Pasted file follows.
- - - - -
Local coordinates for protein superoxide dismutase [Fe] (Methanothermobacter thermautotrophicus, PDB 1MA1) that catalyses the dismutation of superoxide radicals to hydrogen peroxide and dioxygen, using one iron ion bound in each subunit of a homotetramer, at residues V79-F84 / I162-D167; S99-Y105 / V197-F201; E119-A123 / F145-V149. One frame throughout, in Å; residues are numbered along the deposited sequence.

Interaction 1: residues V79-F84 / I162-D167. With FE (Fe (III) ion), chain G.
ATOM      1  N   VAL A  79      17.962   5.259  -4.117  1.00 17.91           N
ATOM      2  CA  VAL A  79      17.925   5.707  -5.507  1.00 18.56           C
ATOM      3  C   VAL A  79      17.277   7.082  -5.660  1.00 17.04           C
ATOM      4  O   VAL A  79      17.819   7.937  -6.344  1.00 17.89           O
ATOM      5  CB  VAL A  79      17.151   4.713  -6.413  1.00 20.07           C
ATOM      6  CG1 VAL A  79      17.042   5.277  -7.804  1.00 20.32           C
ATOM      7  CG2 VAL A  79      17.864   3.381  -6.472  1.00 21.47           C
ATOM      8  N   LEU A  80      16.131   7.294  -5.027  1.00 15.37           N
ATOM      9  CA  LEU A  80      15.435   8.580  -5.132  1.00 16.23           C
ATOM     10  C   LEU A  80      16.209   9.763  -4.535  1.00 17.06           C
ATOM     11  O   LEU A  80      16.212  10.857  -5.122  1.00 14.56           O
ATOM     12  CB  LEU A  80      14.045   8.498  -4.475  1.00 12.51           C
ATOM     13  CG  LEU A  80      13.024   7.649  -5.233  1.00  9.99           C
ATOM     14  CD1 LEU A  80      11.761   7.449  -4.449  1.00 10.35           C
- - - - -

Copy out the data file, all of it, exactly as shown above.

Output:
Local coordinates for protein superoxide dismutase [Fe] (Methanothermobacter thermautotrophicus, PDB 1MA1) that catalyses the dismutation of superoxide radicals to hydrogen peroxide and dioxygen, using one iron ion bound in each subunit of a homotetramer, at residues V79-F84 / I162-D167; S99-Y105 / V197-F201; E119-A123 / F145-V149. One frame throughout, in Å; residues are numbered along the deposited sequence.

Interaction 1: residues V79-F84 / I162-D167. With FE (Fe (III) ion), chain G.
ATOM      1  N   VAL A  79      17.962   5.259  -4.117  1.00 17.91           N
ATOM      2  CA  VAL A  79      17.925   5.707  -5.507  1.00 18.56           C
ATOM      3  C   VAL A  79      17.277   7.082  -5.660  1.00 17.04           C
ATOM      4  O   VAL A  79      17.819   7.937  -6.344  1.00 17.89           O
ATOM      5  CB  VAL A  79      17.151   4.713  -6.413  1.00 20.07           C
ATOM      6  CG1 VAL A  79      17.042   5.277  -7.804  1.00 20.32           C
ATOM      7  CG2 VAL A  79      17.864   3.381  -6.472  1.00 21.47           C
ATOM      8  N   LEU A  80      16.131   7.294  -5.027  1.00 15.37           N
ATOM      9  CA  LEU A  80      15.435   8.580  -5.132  1.00 16.23           C
ATOM     10  C   LEU A  80      16.209   9.763  -4.535  1.00 17.06           C
ATOM     11  O   LEU A  80      16.212  10.857  -5.122  1.00 14.56           O
ATOM     12  CB  LEU A  80      14.045   8.498  -4.475  1.00 12.51           C
ATOM     13  CG  LEU A  80      13.024   7.649  -5.233  1.00  9.99           C
ATOM     14  CD1 LEU A  80      11.761   7.449  -4.449  1.00 10.35           C